None of this seems to keep Michael Saylor up at night - the man is the very definition of all-in. On Monday he announced an at-the-market offering of up to $1B of new Microstrategy stock - diluting the existing equity holders (and holders of convertible debt) to raise more money for: "general corporate purposes, including the acquisition of bitcoin." At time of writing $1B would be enough to buy ~24.6k BTC or ~27 days worth of newly mined bitcoin.

Sometimes you adopt Bitcoin, sometimes Bitcoin adopts you

Another possible explanation for the rise in Bitcoin’s price of course is El Salvador’s newly passed legal tender law. The literal impact of the law will likely be small, since El Salvador is a small economy, but we have already seen a wave of politicians signalling support for Bitcoin and in turn the first voice of significant opposition from the International Monetary Fund (IMF). El Salvador has been in ongoing talks with the IMF for a ~$1B loan, and the IMF is generally uncomfortable with the whole Bitcoin thing for obvious but not especially specific reasons, or as they put it:

"Adoption of bitcoin as legal tender raises a number of macroeconomic, financial and legal issues that require very careful analysis," - Gerry Rice, IMF Spokesman

We talked last week about the fact that Bitcoin being legal tender in El Salvador also made it a foreign currency in other jurisdictions. In most countries Bitcoin is still taxed and regulated as a commodity (like oil) rather than as money, so a backdoor precedent allowing it to be treated as a foreign currency would have a lot of mechanical implications for Bitcoin globally.

Other countries (like the US) might take steps to avoid that unintended side effect - but those steps might be harder to take if El Salvador is joined by other countries. Consider this research report from JP Morgan:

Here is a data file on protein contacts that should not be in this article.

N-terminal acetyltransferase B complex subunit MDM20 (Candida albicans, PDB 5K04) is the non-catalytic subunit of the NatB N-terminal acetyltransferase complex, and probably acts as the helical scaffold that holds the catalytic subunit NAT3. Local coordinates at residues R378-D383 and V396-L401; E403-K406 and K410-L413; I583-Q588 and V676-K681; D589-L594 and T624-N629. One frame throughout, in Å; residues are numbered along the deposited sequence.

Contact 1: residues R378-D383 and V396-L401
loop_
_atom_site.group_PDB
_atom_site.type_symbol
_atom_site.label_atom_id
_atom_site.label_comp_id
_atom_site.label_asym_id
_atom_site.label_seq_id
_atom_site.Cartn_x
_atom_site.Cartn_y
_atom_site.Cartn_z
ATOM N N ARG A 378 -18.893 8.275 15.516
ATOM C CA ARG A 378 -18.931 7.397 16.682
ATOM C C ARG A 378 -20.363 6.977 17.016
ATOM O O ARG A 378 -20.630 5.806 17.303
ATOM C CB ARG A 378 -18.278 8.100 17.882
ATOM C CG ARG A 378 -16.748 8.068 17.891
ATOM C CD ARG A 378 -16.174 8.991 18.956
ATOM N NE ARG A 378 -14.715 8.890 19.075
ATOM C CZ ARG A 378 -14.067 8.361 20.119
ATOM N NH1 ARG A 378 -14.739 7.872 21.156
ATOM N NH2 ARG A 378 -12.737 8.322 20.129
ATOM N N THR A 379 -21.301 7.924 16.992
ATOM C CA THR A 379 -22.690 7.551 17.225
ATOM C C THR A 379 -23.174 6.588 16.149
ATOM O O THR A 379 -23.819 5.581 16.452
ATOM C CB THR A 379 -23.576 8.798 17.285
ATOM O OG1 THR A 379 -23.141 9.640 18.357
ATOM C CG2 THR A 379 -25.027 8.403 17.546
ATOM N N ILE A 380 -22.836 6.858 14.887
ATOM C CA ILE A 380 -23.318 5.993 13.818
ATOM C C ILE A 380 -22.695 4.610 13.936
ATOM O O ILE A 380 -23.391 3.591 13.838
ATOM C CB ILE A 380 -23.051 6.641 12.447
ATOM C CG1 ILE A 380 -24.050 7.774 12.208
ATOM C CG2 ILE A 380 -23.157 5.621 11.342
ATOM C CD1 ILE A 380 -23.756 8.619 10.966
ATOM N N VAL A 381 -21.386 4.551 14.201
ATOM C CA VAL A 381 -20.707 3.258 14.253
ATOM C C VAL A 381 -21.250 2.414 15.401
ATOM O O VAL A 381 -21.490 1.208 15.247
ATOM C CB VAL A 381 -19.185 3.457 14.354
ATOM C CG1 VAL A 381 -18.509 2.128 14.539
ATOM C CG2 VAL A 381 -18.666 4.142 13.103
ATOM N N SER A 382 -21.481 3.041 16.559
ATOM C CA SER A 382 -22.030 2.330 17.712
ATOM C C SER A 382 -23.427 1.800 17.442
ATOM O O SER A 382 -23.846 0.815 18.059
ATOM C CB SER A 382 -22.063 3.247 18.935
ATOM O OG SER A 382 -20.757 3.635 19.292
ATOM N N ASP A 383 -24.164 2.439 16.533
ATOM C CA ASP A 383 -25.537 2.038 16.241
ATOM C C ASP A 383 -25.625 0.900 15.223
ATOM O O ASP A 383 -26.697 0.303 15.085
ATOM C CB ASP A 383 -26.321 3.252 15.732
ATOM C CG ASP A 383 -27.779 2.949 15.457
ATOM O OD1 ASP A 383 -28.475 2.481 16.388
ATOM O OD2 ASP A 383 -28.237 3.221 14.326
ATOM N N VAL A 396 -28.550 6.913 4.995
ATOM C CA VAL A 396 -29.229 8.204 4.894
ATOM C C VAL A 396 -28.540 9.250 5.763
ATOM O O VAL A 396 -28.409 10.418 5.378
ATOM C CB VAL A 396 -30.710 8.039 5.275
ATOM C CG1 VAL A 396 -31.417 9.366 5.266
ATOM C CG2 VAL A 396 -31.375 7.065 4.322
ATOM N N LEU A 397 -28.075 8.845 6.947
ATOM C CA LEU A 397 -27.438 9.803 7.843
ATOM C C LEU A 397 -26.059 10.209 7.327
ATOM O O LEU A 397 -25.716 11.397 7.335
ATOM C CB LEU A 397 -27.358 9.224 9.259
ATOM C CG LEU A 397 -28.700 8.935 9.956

So the big question is which countries (if any) may follow El Salvador’s lead. So far we have seen Bitcoin-friendly posturing from politicians in 🇨🇴 Colombia, 🇵🇾 Paraguaya, 🇵🇦 Panama, 🇦🇷 Argentina, 🇲🇽 Mexico, 🇪🇨 Ecuador, 🇹🇴 Tonga and 🇹🇳 Tunisia - but no concrete steps towards any formal adoption. Talk is cheap.

One country that is almost certainly considering adopting Bitcoin is 🇳🇬 Nigeria. Nigeria has banned cryptocurrency since 2017 but it still has the highest self-reported ownership rate of any country (>20%). We talked a few weeks ago about how the government was starting to grapple with the fact that Bitcoin was rendering the Nigerian naira worthless:

NFL Star, Bitcoin enthusiast and Nigerian-American Russell Okung wrote a passionate open letter this weekend to the Nigerian government urging them to adopt a Bitcoin standard. That would be a more dramatic move than it was for El Salvador because Nigeria actually has a local currency that would be displaced - but that may be happening already whether the government approves of it or not.

Bitcoin adoption in Nigeria seems to be accelerating. One way to see that is in remittance trends where Nigerians are increasingly abandoning traditional banking channels in favor of Bitcoin. From January 2020 to September 2020 inbound remittances to Nigeria through traditional banks fell ~98% - from ~$2.5B to only ~$55M. Bitcoin appears to be outcompeting the naira - if enough of the Nigerian economy moves to Bitcoin the government may have no choice but to recognize Bitcoin as a legal tender or risk driving the entire economy underground.